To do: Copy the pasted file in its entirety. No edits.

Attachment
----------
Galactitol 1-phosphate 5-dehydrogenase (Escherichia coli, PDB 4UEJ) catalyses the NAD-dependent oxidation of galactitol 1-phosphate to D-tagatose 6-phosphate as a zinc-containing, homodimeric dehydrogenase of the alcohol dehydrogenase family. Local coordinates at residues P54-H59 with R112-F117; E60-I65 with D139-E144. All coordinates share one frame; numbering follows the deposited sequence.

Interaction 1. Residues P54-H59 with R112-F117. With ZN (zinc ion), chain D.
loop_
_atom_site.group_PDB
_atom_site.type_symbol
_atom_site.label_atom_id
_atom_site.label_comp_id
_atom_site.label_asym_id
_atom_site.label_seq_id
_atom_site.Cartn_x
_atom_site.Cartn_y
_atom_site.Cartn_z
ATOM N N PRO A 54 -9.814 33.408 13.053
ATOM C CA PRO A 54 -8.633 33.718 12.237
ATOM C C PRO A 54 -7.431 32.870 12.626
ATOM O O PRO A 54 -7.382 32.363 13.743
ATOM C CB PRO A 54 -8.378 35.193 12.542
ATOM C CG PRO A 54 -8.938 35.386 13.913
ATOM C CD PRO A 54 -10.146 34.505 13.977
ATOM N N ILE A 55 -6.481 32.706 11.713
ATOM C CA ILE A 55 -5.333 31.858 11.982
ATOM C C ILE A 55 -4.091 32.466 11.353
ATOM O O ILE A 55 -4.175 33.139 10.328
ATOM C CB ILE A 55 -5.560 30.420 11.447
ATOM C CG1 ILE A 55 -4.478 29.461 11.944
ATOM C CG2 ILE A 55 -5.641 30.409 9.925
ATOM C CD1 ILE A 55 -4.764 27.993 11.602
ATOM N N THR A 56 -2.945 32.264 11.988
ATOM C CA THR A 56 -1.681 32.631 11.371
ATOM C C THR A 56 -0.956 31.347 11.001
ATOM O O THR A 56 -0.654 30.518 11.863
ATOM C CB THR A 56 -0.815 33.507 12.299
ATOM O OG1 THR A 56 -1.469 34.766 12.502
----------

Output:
Galactitol 1-phosphate 5-dehydrogenase (Escherichia coli, PDB 4UEJ) catalyses the NAD-dependent oxidation of galactitol 1-phosphate to D-tagatose 6-phosphate as a zinc-containing, homodimeric dehydrogenase of the alcohol dehydrogenase family. Local coordinates at residues P54-H59 with R112-F117; E60-I65 with D139-E144. All coordinates share one frame; numbering follows the deposited sequence.

Interaction 1. Residues P54-H59 with R112-F117. With ZN (zinc ion), chain D.
loop_
_atom_site.group_PDB
_atom_site.type_symbol
_atom_site.label_atom_id
_atom_site.label_comp_id
_atom_site.label_asym_id
_atom_site.label_seq_id
_atom_site.Cartn_x
_atom_site.Cartn_y
_atom_site.Cartn_z
ATOM N N PRO A 54 -9.814 33.408 13.053
ATOM C CA PRO A 54 -8.633 33.718 12.237
ATOM C C PRO A 54 -7.431 32.870 12.626
ATOM O O PRO A 54 -7.382 32.363 13.743
ATOM C CB PRO A 54 -8.378 35.193 12.542
ATOM C CG PRO A 54 -8.938 35.386 13.913
ATOM C CD PRO A 54 -10.146 34.505 13.977
ATOM N N ILE A 55 -6.481 32.706 11.713
ATOM C CA ILE A 55 -5.333 31.858 11.982
ATOM C C ILE A 55 -4.091 32.466 11.353
ATOM O O ILE A 55 -4.175 33.139 10.328
ATOM C CB ILE A 55 -5.560 30.420 11.447
ATOM C CG1 ILE A 55 -4.478 29.461 11.944
ATOM C CG2 ILE A 55 -5.641 30.409 9.925
ATOM C CD1 ILE A 55 -4.764 27.993 11.602
ATOM N N THR A 56 -2.945 32.264 11.988
ATOM C CA THR A 56 -1.681 32.631 11.371
ATOM C C THR A 56 -0.956 31.347 11.001
ATOM O O THR A 56 -0.654 30.518 11.863
ATOM C CB THR A 56 -0.815 33.507 12.299
ATOM O OG1 THR A 56 -1.469 34.766 12.502